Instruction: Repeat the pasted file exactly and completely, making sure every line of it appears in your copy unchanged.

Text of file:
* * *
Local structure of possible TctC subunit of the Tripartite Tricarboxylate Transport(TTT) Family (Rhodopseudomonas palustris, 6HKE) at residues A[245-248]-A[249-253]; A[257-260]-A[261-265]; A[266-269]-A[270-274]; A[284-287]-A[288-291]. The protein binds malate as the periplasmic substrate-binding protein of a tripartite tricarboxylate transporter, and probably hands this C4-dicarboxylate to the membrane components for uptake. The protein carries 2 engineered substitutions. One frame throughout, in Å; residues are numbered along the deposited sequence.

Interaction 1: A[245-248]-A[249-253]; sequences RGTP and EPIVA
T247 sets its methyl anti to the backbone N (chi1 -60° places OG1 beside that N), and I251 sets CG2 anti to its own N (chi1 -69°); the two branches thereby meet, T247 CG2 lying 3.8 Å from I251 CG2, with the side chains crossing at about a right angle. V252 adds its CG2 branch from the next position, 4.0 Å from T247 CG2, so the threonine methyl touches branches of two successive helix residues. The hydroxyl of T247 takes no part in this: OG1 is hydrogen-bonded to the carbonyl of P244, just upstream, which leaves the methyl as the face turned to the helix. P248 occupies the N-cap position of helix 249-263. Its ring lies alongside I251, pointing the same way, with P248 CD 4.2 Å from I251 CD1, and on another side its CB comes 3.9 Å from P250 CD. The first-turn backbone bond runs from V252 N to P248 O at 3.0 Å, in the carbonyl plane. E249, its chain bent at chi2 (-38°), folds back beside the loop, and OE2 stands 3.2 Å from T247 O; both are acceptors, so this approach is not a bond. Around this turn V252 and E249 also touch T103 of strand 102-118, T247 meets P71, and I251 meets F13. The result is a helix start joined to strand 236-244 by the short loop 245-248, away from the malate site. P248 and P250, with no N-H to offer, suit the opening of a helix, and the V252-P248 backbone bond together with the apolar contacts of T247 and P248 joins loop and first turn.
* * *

Local structure of possible TctC subunit of the Tripartite Tricarboxylate Transport(TTT) Family (Rhodopseudomonas palustris, 6HKE) at residues A[245-248]-A[249-253]; A[257-260]-A[261-265]; A[266-269]-A[270-274]; A[284-287]-A[288-291]. The protein binds malate as the periplasmic substrate-binding protein of a tripartite tricarboxylate transporter, and probably hands this C4-dicarboxylate to the membrane components for uptake. The protein carries 2 engineered substitutions. One frame throughout, in Å; residues are numbered along the deposited sequence.

Interaction 1: A[245-248]-A[249-253]; sequences RGTP and EPIVA
T247 sets its methyl anti to the backbone N (chi1 -60° places OG1 beside that N), and I251 sets CG2 anti to its own N (chi1 -69°); the two branches thereby meet, T247 CG2 lying 3.8 Å from I251 CG2, with the side chains crossing at about a right angle. V252 adds its CG2 branch from the next position, 4.0 Å from T247 CG2, so the threonine methyl touches branches of two successive helix residues. The hydroxyl of T247 takes no part in this: OG1 is hydrogen-bonded to the carbonyl of P244, just upstream, which leaves the methyl as the face turned to the helix. P248 occupies the N-cap position of helix 249-263. Its ring lies alongside I251, pointing the same way, with P248 CD 4.2 Å from I251 CD1, and on another side its CB comes 3.9 Å from P250 CD. The first-turn backbone bond runs from V252 N to P248 O at 3.0 Å, in the carbonyl plane. E249, its chain bent at chi2 (-38°), folds back beside the loop, and OE2 stands 3.2 Å from T247 O; both are acceptors, so this approach is not a bond. Around this turn V252 and E249 also touch T103 of strand 102-118, T247 meets P71, and I251 meets F13. The result is a helix start joined to strand 236-244 by the short loop 245-248, away from the malate site. P248 and P250, with no N-H to offer, suit the opening of a helix, and the V252-P248 backbone bond together with the apolar contacts of T247 and P248 joins loop and first turn.